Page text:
Dagger Of The Mind: Here, Van Gelder is spotted on Deck 14, having (apparently) exited the Transporter Room and started roaming the corridors. There is not indication that he ever used a turbolift – if he had, wouldn’t he have gone somewhere more secluded? Or if his ultimate destination was in fact the bridge – why not there? To detour via the pylon neck is an odd choice, even for him!

    I agree that odd script references (such as the oft-quoted James R. Kirk) can and indeed should be ignored or (better) explained away in favour of more numerous references. However, three independent scenarios are a little harder to ignore. My suggestion – do not treat the pylon neck’s decks in the same way as the rest of the ship. There is such minimal habitable space there (IMO) that no more than two or three decks max. should be squandered on what amounts to mostly support beams, energy conduits and access gangways. I think the novelisation of TMP had the right approach in describing these small, personal pockets of space for one or two persons to enjoy each others’ company. Certainly far too intimate for a first date with Lenore Karidian! :)

    So, if the lower saucer rim deck is deck 7 (personally I think deck 5 is more accurate but that’s another debate) then the pylon takes on decks 8, 9 and 10, leaving the Engineering hull to begin fresh at deck 11. Deck 12 is then situated slightly down into the secondary hull, plenty of space for everything seen on screen!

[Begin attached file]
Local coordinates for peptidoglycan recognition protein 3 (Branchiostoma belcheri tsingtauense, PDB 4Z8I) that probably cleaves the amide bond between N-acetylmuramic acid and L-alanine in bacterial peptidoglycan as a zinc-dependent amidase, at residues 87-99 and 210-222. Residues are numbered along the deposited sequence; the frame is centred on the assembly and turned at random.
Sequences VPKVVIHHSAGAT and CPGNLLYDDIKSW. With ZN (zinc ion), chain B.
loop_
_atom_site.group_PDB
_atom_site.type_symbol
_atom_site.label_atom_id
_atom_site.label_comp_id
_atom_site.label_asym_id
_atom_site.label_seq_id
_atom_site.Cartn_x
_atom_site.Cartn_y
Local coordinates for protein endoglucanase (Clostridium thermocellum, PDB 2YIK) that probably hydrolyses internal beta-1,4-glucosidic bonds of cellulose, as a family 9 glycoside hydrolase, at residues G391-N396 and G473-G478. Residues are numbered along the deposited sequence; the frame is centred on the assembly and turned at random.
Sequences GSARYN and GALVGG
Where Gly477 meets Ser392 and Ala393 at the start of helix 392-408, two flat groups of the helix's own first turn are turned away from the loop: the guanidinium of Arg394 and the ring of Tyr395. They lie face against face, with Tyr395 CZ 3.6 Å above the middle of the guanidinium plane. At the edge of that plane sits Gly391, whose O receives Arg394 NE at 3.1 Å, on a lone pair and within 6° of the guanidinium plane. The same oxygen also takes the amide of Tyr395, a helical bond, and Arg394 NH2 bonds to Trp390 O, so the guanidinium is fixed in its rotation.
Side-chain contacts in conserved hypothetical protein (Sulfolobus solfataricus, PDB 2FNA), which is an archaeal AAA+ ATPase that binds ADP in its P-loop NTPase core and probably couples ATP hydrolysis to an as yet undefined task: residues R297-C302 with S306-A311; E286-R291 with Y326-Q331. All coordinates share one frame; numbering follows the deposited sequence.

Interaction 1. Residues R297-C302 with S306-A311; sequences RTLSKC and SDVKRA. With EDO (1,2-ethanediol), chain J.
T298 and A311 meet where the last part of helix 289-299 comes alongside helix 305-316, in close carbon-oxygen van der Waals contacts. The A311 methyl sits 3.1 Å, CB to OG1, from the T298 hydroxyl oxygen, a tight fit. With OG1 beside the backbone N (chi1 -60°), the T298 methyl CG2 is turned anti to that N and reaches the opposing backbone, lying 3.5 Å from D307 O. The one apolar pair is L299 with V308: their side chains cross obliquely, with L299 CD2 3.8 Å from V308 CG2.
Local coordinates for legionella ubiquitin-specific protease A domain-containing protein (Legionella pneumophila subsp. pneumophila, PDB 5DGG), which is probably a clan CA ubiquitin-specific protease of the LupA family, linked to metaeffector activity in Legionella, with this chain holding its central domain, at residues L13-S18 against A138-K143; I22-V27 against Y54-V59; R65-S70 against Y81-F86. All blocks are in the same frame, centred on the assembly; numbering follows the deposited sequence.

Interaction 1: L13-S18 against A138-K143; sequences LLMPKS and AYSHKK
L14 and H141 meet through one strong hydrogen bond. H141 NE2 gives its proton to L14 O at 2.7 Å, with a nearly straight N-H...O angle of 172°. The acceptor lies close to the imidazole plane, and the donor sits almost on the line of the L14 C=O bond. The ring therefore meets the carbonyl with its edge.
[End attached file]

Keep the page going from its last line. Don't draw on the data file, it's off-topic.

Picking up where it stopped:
P.S.
    If the pylon neck decks end at deck 10, this is similar to the lowest of the saucer decks. Maybe the emergency separation actually occurs at the bottom of the pylon instead of the top? This would have the added bonus of keeping all the numbered decks together…

    P.P.S.
    I just realised, this last bit has been thought of before, in the Star Trek Officer's Manual:

    [​IMG]
    (click for link to full size - thanks to http://www.cygnus-x1.net for this resource)
     
  18. blssdwlf

    blssdwlf Commodore Commodore

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    I think if someone other than a hostile called Kirk by "James R. Kirk" it would be more credible as a contradiction to "James T. Kirk". But to me it has no more weight than Kirk being a "Denebian Slime Devil" as intimated by a Klingon from "Trouble With Tribbles".

    Deck 12, on the other hand, has no particular contradiction since TOS has shown officers' quarters being moved around the ship for various reasons and also nothing specific pointing to Deck 12 being in the neck.

    I am digging the idea that the neck is just a connection where there are no actual decks but a series of crawlways and conduits and supports. Lateral planetary sensors on the "window ports" would also tie into the ship preferring to orbit a planet with one side facing it rather than having the planet directly above or below the ship, IMO :)
     
  19. scotpens

    scotpens Vice Admiral Admiral

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    Maintenance personnel should be accustomed to working in tight, cramped, windowless spaces. That’s part of their job.

    I prefer to think the windows on the neck are there to provide a spectacular view for visiting babes.

    According to the dialogue, it is the observation gallery overlooking the shuttlecraft flight deck. Maybe Kirk wanted to impress Lenore with the size of his shuttlebay.

    “All this power, surging and throbbing, yet under control. Are you like that, Captain?” Nudge-nudge, wink-wink.
     
  20. Forbin

    Forbin Admiral Admiral

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    If Rand's quarters were on deck 12, why does her door say 3C 46? Hmmm?